----------------------------------------------------------------------------------------------

Some other bands featured on this week's program were:

Chris Crossroads - who also did a live session in the studio for the show this week - http://chriscrossroads.com/

The Modests from Glasgow, Scotland - https://www.facebook.com/TheModests#!/TheModests

The Mobbs from Northampton, UK - http://www.themobbs.co.uk/

This Week's Play list:

1. The Testors – Together
2. The Mobs – White Collar Worker
3. The Modests – Dylan Was A Punk
4. The Courtneys – 90210
5. The Thrashers - I Won The Dance Contest
6. The Dirty Nil - Zombie Eyed
7. The Dirtbombs – Sugar On Top
8. Chris Crossroads - Shot It Babe (Live CJAM Session)
9. Chris Crossroads - Rock and Roll Monster (Live CJAM Session)
10. Night Beats – Outta Mind
12. The Mongols – Sleepwalk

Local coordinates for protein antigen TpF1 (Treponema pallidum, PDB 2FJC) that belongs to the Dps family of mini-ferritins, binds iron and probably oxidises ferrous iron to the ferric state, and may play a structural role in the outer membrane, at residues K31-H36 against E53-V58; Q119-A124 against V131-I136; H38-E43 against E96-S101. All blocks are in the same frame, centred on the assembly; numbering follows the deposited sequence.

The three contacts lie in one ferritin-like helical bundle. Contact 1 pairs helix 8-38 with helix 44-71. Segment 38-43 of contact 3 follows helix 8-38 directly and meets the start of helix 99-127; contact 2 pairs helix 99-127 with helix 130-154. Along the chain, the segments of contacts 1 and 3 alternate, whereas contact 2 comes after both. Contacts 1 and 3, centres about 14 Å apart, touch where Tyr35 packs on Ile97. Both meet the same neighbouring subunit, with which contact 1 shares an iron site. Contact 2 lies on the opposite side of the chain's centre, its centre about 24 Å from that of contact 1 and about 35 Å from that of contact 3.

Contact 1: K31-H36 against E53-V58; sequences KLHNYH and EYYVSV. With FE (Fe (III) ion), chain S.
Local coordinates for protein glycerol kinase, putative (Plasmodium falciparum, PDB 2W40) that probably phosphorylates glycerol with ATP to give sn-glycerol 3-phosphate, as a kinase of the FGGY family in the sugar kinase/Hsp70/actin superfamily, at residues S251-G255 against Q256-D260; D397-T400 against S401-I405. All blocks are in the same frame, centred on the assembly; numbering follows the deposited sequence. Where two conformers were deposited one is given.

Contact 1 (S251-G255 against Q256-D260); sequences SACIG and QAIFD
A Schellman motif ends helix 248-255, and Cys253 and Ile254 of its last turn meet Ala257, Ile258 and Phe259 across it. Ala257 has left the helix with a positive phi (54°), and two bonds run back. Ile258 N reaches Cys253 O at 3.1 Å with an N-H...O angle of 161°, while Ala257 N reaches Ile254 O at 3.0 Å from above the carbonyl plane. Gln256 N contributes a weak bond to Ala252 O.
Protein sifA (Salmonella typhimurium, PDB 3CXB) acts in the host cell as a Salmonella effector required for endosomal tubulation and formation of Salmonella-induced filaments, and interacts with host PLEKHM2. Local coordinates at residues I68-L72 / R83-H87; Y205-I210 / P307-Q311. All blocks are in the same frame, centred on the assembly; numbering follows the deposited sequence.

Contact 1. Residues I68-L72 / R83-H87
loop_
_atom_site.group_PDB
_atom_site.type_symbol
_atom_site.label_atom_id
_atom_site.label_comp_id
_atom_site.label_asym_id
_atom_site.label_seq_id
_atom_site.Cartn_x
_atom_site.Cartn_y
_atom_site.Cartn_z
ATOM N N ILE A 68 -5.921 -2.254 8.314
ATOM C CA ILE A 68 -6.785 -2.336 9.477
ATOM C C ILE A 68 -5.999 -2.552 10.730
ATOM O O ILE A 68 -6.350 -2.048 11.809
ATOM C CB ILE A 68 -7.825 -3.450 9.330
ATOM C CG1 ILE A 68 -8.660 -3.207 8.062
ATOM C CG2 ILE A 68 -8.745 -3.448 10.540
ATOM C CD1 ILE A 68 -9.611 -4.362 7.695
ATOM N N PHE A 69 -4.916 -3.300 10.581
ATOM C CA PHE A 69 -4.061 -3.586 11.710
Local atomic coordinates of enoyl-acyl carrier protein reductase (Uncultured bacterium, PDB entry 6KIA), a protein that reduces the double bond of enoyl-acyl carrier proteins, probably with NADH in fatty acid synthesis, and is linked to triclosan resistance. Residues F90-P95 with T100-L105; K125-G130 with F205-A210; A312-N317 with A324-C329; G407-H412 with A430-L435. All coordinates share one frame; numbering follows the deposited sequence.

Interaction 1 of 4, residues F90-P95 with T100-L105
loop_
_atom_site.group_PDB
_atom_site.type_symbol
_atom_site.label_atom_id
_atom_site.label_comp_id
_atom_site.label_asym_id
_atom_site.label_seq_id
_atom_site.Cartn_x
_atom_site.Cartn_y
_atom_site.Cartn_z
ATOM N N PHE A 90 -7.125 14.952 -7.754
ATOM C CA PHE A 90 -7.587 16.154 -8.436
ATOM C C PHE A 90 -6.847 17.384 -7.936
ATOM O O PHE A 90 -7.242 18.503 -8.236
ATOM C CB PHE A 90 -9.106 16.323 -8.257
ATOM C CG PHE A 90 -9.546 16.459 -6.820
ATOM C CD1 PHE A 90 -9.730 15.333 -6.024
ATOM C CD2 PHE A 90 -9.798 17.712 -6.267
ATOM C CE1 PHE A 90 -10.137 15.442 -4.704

13. The Bell Peppers – Soda Pop
14. Jimmy Hunt - Rever Souvent
15. The Jam - A Bomb In Wardour Street
16. Big Star – You Get What You Deserve (Alternate Mix)
17. The Replacements – Everything’s Coming Up Roses
18. Hot Nasties - I Am A Confused Teenager
16. The D4 – Savage
17. Wreckless Eric - Waxworks
18. Cosmic Psychos - She's A Cat
19. Fuzz – What’s In My Head?
20. Fuzz – One

To download this weeks program, visit CJAM's schedule page for Revolution Rock and download the file for Novenber 19. Or subscribe to Revolution Rock as a Podcast.

Tuesday, November 12, 2013

Street Hassle & Show # 482